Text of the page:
During the analysis period, 18 events were conducted at 10 separate sites, 11 at tertiary campuses, three at a health club and one each at a motorsports event, a football club and an Aboriginal youth centre. By site and event results including testing and positivity rates and efficiency measures are presented in Table 1. The total denominator population was estimated to be 3011, ranging from 1000 (at the motorsports festival) to 40 (at one of the three health club events). 1318 individuals provided a urine sample, 929 (71.5%) males and 379 (29%) females, with sex not documented for 10 participants. 1077 (81.7%) of those tested were within the target age range of 16 to 30 years (range 13 to 63 years). The overall screening yield was 43.8% (1318/3011; range 20 to 77%). There were 22 positive chlamydia tests (15 in males and 7 in females, 20 in the 16 to 30 years age range and the other two in males aged 41 and 50 respectively) giving an overall positivity rate of 1.7% (95% CI: 1.1–2.5) with a range among the 18 events of 1.5% to 5.6%.

Table 1. Screening at Stamp Out Chlamydia activities in the ACT - October 2009 to July 2010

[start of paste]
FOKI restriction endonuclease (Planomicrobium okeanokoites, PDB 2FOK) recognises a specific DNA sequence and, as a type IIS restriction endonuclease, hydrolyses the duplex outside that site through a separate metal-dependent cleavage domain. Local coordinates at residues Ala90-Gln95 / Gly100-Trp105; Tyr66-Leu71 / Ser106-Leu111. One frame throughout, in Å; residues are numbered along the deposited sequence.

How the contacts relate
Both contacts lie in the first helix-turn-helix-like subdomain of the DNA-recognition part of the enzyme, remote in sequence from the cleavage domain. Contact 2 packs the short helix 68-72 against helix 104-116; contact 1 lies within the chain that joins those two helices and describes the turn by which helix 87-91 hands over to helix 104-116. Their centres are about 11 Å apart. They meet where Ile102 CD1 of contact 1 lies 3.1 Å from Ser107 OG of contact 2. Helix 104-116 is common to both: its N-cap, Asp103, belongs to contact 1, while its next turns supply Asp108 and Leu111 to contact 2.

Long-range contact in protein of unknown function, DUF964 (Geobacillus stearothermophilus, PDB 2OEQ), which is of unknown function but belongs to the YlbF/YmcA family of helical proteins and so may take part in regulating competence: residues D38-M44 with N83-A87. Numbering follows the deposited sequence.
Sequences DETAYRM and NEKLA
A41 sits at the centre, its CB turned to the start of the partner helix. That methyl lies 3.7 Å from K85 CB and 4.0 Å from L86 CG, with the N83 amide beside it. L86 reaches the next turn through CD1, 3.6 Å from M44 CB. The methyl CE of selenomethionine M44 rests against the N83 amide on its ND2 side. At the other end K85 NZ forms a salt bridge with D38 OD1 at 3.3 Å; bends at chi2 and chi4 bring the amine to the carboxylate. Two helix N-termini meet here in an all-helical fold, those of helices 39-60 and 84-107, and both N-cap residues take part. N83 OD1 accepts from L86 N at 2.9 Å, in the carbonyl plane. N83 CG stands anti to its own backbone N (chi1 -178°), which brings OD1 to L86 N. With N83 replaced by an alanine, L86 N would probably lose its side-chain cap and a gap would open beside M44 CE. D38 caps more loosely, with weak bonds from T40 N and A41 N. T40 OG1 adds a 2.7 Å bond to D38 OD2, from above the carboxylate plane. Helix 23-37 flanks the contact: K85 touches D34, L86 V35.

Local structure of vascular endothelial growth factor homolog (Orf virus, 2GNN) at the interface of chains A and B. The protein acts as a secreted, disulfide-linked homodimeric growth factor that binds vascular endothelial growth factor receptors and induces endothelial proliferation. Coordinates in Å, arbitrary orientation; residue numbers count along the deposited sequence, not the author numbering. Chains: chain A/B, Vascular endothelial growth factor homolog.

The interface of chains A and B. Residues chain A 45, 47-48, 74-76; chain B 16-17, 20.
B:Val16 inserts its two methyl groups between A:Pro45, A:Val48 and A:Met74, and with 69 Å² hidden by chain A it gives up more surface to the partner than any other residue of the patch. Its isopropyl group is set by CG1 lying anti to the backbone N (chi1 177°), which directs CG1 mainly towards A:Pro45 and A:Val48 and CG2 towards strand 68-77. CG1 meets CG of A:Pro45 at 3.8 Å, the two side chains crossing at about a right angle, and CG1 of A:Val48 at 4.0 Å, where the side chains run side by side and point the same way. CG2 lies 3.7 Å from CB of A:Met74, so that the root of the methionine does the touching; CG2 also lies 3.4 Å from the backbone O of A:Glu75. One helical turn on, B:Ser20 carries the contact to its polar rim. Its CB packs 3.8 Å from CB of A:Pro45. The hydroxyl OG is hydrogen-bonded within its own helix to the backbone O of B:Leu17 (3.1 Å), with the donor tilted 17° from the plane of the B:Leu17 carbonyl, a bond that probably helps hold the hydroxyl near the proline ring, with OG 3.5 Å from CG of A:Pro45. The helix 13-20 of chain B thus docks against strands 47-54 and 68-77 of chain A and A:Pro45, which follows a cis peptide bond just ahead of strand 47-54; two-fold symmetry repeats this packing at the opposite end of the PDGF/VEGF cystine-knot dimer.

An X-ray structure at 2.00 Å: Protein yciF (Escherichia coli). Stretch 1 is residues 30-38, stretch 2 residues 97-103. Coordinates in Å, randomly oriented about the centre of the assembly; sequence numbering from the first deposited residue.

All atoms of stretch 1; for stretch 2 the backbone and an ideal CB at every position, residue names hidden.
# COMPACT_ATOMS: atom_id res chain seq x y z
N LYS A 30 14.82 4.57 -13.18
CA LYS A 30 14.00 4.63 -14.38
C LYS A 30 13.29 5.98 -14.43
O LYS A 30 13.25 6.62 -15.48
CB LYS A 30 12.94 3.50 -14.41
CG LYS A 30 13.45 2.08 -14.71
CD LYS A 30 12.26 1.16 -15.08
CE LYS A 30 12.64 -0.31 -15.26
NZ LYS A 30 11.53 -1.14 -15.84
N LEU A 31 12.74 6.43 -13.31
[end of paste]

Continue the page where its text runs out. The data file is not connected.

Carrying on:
The 18 screening events were conducted over a total of 55.5 hours and required 211.5 staff hours (i.e. number of staff employed at each site multiplied by hours of the event). The overall ‘event screening tempo’ was 23.7 screens per event hour (range: 8–79) or one test every 2.5 minutes. The overall ‘staff hour screening tempo’ was 6.5 screens per staff hour (range: 2.7–16.8). The overall ‘chlamydia detection tempo’ was 0.4 positive tests per hour (range: 0–1.75). ‘Event screening tempo’ varied across the screening events (79 screens per screening hour i.e. one every 45 seconds for the motor sport s to 7.5 tests per screening hour i.e. one every eight minutes for the Aboriginal youth centre), while variations in ‘staff hour screening tempo’ were less marked (2.7 urine samples per hour of staff time for the Aboriginal youth centre to 16.8 urine samples per hour of staff time for one of the technology campuses). A comparison of these two measures for each site is presented in Figure 1.